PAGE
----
This term is an alternative name for China. According to The Book of History, the country consisted of nine regions (zhou), namely, Jizhou, Yanzhou, Qingzhou, Xuzhou,Yangzhou, Jingzhou, Yuzhou, Liangzhou, and Yongzhou. There are similar references to the nine regions in classic works of the same or later period, such as The Rituals of Zhou, Er Ya, and Master Lü’s Spring and Autumn Annals. The administrative devision of nine regions was never adopted, but it designates the general geographical area where the Chinese people lived since the late Spring and Autumn Period (770-476 BC).
The vitality of China depends on wind and thunder, yet the neighing of a single horse is not heard. I urge the Lord of Heaven to once again lift his spirits and, breaking all bonds and fetters, send talent of all kinds to the human world. (Gong Zizhen: Miscellaneous Poems Written in the Year of 1839)
As I see it, the cause of China’s disasters lies not overseas but within the country. (Zhang Zhidong: Preface to To Encourage Learning)
This term refers to the time of peace and prosperity envisioned by Confucian scholars when all people under heaven were one family, equal, friendly, and helpful to one another. Confucianism takes universal harmony as the supreme stage of development of human society, somewhat similar to the Western concept of Utopia. Its main features are: all power and wealth belong to society as a whole; all people are equal and live and work in peace and contentment; everyone is cared for by society; everything is used to its fullest extent, and everyone works to his maximum potential. In the late Qing Dynasty (1644-1911) and the early Republic of China period (1912-1949), the term referred to the concepts of socialism, communism, or cosmopolitanism that had been introduced to China from the West.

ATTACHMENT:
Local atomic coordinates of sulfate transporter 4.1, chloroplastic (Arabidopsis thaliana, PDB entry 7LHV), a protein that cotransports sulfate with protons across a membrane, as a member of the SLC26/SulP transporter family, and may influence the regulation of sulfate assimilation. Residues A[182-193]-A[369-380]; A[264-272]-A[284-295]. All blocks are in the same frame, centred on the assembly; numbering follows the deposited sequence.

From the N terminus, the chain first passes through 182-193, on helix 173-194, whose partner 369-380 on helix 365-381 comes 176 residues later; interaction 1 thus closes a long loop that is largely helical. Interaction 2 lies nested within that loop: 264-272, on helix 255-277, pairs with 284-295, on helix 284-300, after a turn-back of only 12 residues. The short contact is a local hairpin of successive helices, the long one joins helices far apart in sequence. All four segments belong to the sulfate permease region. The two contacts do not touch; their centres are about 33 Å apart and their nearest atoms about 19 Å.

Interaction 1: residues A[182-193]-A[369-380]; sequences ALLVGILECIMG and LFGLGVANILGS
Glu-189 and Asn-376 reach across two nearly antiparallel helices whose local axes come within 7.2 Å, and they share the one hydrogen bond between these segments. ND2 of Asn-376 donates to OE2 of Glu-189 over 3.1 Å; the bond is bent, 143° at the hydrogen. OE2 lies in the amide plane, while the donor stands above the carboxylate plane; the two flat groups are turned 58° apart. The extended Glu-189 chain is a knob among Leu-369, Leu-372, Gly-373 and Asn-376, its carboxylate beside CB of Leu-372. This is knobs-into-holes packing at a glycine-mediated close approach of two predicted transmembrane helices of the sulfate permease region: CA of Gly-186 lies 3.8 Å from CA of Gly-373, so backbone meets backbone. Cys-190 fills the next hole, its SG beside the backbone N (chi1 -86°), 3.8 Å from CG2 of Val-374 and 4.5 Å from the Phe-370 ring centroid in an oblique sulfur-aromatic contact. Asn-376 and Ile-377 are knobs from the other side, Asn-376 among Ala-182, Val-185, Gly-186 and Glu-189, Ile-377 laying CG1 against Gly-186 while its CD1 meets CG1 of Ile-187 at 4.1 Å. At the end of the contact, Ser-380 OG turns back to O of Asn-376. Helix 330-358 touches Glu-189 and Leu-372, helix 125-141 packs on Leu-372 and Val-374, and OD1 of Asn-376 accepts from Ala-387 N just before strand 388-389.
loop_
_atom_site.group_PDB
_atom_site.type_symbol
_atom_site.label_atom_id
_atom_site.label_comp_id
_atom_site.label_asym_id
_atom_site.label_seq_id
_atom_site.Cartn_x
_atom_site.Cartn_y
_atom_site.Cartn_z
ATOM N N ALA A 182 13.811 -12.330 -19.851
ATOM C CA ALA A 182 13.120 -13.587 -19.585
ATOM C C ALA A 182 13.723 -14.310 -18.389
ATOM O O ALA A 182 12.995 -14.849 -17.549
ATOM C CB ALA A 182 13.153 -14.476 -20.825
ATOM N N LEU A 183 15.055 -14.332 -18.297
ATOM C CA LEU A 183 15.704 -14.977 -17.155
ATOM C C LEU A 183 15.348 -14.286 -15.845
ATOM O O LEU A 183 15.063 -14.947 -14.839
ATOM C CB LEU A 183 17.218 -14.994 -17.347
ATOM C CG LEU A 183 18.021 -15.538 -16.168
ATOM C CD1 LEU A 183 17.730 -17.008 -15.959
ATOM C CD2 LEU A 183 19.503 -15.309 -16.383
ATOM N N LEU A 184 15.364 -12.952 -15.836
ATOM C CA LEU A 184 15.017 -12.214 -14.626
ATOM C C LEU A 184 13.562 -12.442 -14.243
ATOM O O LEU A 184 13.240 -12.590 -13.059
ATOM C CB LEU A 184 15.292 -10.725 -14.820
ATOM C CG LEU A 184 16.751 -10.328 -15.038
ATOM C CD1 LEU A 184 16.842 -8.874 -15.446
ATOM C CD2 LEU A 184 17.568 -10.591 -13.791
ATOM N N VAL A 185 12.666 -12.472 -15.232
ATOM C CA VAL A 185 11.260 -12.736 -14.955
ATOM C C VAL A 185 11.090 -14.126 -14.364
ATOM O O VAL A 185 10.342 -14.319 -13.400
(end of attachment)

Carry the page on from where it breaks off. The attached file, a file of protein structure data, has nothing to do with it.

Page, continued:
When great Dao (editor: Dao means the universal pattern followed by all things and beings) prevails, the whole world is owned by all the people. Those who are virtuous and competent are selected as administrators. People treat each other with sincerity and live in harmony. People not only love their parents and bring up their children, but also take care of all the aged. The middle-aged are able to put their talents and abilities to best use, children are well nurtured, and elderly widows and widowers, childless and unmarried elderly people, orphans, and the disabled are all provided for. This is universal harmony. (The Book of Rites)
Selected from Key Concepts in Chinese Thought and Culture published by Foreign Language Teaching and Research Press.